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How your organization handles personal data is about to change

GDPRIf your organization or client handles personal data of any person residing in the European Union—even if the organization itself isn’t located there—pay attention. The way you store and manage that data may need to change significantly.

Enforcement of the EU General Data Protection Regulation (GDPR), which was ratified in 2016, will go into effect May 25, 2018. The GDPR was created to allow individuals to have greater control over their personal data and provide consistency across the EU member countries when it comes to data privacy rules. According to EUGDPR.org, personal data is defined as “any information related to a natural person or ‘Data Subject’ that can be used to directly or indirectly identify the person. It can be anything from a name, a photo, an email address, bank details, posts on social networking websites, medical information or a computer IP address.”

Given that times and technology have both changed since the previous Data Protection Directive 95/46/EC of 1995 was implemented, GDPR will both replace that directive and bring the regulation up to date based on how customer data is used today. And the standardization across EU countries reduces some of the compliance burden for organizations who do business in multiple EU countries.

Any company that processes or holds personal data of a person who lives in the EU is required to follow GDPR. And UK citizens will most likely be afforded the same data protections, regardless of Brexit. The United Kingdom has committed to creating a new Data Protection Bill that will bring GDPR into UK law, so even post-Brexit, organizations will likely need to follow GDPR rules for UK citizens’ personal data. Organizations that are in violation of GDPR can be fined up to 4 percent of their annual global revenue or 20 million euros, whichever is higher.

Since there are only around two months left before GDPR officially starts being enforced, if you haven’t started preparing yet, now is the time. Here’s where to start:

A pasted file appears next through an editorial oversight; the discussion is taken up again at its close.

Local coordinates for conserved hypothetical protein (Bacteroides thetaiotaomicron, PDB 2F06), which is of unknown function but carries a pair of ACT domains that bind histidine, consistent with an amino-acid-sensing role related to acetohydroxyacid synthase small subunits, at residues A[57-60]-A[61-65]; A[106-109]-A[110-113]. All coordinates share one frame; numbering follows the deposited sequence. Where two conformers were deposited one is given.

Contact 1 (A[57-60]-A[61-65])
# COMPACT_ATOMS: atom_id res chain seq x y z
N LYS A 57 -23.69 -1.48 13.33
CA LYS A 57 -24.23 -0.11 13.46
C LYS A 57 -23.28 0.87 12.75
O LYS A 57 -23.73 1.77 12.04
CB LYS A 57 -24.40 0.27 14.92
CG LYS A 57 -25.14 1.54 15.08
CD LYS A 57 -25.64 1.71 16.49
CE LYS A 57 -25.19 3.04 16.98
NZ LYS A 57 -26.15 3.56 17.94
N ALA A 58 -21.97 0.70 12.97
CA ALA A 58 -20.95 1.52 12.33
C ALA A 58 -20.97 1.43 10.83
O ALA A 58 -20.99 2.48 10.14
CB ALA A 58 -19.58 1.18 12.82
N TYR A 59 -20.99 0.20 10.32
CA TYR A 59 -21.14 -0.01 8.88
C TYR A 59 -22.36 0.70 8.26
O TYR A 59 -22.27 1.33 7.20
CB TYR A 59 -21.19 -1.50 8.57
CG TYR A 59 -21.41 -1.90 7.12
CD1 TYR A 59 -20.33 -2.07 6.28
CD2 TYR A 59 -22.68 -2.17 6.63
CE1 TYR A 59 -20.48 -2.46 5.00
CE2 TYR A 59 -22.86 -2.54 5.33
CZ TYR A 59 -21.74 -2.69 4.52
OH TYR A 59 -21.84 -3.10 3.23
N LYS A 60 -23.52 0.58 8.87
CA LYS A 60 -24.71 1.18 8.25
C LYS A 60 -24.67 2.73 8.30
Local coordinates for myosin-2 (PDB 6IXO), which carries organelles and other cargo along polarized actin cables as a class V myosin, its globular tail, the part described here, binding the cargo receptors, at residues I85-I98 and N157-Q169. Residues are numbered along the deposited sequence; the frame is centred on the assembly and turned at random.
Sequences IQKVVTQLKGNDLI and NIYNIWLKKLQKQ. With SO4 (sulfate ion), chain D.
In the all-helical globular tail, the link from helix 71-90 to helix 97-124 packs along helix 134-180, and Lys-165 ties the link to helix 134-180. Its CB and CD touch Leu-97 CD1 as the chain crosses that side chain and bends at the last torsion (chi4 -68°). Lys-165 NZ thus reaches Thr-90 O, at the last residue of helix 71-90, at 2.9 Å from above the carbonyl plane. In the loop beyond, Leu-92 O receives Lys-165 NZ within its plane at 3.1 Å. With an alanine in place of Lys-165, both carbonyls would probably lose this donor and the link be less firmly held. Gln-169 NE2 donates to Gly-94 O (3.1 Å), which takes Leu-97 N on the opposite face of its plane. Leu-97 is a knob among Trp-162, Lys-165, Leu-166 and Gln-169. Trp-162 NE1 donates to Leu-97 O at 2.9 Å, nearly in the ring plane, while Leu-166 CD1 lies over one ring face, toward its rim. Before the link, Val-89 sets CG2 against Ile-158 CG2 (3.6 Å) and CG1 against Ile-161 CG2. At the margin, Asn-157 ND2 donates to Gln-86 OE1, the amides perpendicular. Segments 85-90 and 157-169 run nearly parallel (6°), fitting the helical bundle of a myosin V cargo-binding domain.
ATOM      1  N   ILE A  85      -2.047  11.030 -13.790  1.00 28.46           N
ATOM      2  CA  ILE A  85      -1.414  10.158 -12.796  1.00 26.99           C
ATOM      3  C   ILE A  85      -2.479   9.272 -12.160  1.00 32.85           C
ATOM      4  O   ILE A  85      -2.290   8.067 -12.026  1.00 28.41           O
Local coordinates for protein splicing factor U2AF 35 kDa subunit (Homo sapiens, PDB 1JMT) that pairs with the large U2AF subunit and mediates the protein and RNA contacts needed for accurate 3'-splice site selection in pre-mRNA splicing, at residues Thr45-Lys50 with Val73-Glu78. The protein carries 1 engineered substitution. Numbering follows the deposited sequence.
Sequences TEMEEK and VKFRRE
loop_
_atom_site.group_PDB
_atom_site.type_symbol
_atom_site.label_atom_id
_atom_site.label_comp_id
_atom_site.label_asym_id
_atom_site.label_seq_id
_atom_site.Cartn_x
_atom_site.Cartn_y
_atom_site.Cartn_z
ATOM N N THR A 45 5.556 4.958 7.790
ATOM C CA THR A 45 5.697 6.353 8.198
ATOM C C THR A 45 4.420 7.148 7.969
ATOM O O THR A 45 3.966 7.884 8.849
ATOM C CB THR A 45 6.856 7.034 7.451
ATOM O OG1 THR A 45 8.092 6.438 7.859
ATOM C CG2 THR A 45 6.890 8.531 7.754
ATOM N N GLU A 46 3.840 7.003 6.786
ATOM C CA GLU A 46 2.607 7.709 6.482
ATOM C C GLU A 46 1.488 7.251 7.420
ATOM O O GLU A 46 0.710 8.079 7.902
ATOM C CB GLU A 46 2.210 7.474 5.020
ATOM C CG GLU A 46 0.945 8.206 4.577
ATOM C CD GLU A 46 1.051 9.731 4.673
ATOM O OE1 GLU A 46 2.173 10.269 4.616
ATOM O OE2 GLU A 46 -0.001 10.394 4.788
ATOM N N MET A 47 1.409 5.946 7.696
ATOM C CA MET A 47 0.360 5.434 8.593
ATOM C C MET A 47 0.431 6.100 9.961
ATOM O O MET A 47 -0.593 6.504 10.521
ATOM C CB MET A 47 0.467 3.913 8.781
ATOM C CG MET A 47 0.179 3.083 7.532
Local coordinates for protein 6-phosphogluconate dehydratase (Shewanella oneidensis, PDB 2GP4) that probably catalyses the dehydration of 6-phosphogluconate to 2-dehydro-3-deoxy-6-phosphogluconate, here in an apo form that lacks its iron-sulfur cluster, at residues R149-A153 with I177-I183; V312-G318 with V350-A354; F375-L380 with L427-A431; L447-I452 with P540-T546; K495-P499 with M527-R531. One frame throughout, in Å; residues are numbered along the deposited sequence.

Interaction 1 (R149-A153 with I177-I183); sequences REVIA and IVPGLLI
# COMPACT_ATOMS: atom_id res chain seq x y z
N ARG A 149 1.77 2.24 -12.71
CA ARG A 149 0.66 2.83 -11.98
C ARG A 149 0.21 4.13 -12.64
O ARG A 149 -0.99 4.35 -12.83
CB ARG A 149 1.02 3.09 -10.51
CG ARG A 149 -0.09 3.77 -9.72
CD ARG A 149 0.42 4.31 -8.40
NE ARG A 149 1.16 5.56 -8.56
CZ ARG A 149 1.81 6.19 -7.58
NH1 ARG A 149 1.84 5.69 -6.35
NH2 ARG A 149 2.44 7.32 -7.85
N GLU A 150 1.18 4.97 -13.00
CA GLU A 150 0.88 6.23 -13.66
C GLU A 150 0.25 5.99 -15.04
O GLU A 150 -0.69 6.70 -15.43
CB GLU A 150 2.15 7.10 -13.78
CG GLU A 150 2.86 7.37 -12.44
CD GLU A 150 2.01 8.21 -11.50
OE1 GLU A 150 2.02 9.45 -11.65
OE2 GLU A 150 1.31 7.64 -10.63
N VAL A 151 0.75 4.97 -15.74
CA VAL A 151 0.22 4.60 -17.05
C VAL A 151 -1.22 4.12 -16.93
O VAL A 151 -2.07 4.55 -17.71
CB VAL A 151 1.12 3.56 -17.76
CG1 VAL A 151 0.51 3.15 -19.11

1. Educate yourself and your organization or clients on GDPR. The International Association of Privacy Professionals’ EU GDPR Resource Center is a good place to start. EUGDPR.org also has an overview of key changes as well as other information. And you may be interested in reviewing some of our courses on data protection and GDPR.
  2. Evaluate how GDPR relates to how your organization or clients do business. Once you understand how GDPR will affect your organization and the risks involved, you can develop an effective plan to mitigate those risks. For example, you may need to make an external change, such as updating your privacy policies to provide more transparency to end users about how their data is used. Or, you may need to change how you do business internally when it comes to data processing and data storage, adding additional structure to those processes depending on your GDPR-related risks.
  3. Consider engaging a data protection officer (DPO). Under GDPR, some organizations will be required to have a DPO. However, even if your organization doesn’t fall under that category, a DPO could be beneficial for helping you navigate the new compliance requirements. On the flip side, CPAs who provide risk advisory services might also consider providing data privacy-based advisory services to organizations that will be impacted. As trusted, independent business advisors who are familiar with an organization’s risks and how to mitigate those risks, CPAs can play a beneficial role in helping organizations stay compliant.

Through GDPR, individuals will benefit from having more control over their data—and organizations who may not have been impacted previously will have to make changes to be compliant. If you’d like to learn more about GDPR and how to prepare, sign up for our upcoming Association of International Certified Professional Accountants webcast on GDPR implementation, which will broadcast March 22 at 12 p.m. ET.

Jon Mabe, Senior Manager – IT Audit, Security & Privacy and Data Privacy Officer, Association of International Certified Professional Accountants

GDPR courtesy of Shutterstock

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